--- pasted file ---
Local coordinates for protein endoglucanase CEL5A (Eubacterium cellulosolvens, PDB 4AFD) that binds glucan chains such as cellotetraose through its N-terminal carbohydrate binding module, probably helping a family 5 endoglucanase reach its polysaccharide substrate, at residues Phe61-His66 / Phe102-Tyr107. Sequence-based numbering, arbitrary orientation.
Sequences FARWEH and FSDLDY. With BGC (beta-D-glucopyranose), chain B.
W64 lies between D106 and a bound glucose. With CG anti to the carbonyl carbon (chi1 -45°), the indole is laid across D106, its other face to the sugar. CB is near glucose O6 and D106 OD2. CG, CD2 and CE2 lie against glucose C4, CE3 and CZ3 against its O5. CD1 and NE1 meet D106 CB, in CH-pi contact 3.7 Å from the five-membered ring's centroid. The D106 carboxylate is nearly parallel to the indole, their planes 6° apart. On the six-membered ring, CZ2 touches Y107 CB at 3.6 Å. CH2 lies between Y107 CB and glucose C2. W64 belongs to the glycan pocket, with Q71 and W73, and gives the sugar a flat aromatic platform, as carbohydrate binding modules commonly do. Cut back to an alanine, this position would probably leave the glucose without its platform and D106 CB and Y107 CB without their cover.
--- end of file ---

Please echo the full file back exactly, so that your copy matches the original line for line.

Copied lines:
Local coordinates for protein endoglucanase CEL5A (Eubacterium cellulosolvens, PDB 4AFD) that binds glucan chains such as cellotetraose through its N-terminal carbohydrate binding module, probably helping a family 5 endoglucanase reach its polysaccharide substrate, at residues Phe61-His66 / Phe102-Tyr107. Sequence-based numbering, arbitrary orientation.
Sequences FARWEH and FSDLDY. With BGC (beta-D-glucopyranose), chain B.
W64 lies between D106 and a bound glucose. With CG anti to the carbonyl carbon (chi1 -45°), the indole is laid across D106, its other face to the sugar. CB is near glucose O6 and D106 OD2. CG, CD2 and CE2 lie against glucose C4, CE3 and CZ3 against its O5. CD1 and NE1 meet D106 CB, in CH-pi contact 3.7 Å from the five-membered ring's centroid. The D106 carboxylate is nearly parallel to the indole, their planes 6° apart. On the six-membered ring, CZ2 touches Y107 CB at 3.6 Å. CH2 lies between Y107 CB and glucose C2. W64 belongs to the glycan pocket, with Q71 and W73, and gives the sugar a flat aromatic platform, as carbohydrate binding modules commonly do. Cut back to an alanine, this position would probably leave the glucose without its platform and D106 CB and Y107 CB without their cover.